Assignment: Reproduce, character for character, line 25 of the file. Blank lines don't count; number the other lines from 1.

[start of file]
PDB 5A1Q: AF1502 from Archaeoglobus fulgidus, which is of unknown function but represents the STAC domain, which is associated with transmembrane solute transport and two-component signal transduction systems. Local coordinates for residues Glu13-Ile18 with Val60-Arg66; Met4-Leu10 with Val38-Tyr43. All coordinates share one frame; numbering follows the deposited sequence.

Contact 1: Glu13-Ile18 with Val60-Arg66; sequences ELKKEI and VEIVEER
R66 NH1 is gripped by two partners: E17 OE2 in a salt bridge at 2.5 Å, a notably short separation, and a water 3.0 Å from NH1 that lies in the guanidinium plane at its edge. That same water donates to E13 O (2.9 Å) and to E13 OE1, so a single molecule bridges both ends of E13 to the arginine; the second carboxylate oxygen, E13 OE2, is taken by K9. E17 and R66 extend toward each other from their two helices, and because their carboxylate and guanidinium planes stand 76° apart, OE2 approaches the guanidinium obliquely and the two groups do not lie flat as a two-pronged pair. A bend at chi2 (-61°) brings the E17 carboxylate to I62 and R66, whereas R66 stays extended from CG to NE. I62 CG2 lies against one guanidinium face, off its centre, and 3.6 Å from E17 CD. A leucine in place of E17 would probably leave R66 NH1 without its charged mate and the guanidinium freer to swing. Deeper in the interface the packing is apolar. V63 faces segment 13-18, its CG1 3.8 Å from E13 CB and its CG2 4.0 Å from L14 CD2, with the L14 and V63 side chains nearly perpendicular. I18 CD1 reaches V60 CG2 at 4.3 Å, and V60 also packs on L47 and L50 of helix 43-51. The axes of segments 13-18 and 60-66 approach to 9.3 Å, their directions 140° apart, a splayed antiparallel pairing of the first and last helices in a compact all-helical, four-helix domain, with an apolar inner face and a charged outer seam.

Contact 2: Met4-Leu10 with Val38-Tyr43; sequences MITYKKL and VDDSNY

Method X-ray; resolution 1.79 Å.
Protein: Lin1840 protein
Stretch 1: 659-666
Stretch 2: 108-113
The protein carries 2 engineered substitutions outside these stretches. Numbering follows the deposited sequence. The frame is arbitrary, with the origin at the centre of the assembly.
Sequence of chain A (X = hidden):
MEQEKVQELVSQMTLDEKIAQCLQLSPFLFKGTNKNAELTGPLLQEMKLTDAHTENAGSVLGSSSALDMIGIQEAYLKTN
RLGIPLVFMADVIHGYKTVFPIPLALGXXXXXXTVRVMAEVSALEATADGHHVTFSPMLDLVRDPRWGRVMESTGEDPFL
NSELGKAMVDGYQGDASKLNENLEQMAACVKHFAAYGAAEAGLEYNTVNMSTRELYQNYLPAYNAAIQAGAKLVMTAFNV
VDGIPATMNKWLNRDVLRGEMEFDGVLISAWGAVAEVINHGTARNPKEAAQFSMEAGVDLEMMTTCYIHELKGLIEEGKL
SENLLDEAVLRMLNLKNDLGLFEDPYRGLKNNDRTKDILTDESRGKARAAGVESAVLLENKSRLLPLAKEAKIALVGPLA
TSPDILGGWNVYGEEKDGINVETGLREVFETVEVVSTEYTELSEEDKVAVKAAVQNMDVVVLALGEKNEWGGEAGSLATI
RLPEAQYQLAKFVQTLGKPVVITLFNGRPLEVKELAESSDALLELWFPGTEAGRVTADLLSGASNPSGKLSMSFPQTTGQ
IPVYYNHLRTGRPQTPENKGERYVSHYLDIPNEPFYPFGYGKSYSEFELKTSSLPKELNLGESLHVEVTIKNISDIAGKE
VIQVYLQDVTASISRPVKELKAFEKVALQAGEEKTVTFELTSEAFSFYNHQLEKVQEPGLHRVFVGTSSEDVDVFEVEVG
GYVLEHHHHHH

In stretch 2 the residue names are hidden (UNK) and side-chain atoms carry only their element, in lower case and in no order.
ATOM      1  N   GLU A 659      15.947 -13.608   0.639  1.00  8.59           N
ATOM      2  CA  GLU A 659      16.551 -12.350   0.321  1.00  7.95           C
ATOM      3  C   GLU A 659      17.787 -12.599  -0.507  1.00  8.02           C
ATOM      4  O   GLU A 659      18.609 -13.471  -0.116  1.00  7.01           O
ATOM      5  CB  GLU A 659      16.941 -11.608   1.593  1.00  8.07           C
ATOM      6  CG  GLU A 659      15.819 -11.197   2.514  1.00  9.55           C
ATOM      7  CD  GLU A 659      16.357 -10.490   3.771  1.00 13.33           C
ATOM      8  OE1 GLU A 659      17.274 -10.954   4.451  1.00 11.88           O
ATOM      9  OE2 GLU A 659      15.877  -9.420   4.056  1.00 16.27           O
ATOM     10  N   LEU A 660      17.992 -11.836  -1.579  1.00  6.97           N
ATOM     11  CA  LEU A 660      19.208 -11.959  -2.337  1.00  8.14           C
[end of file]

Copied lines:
ATOM      4  O   GLU A 659      18.609 -13.471  -0.116  1.00  7.01           O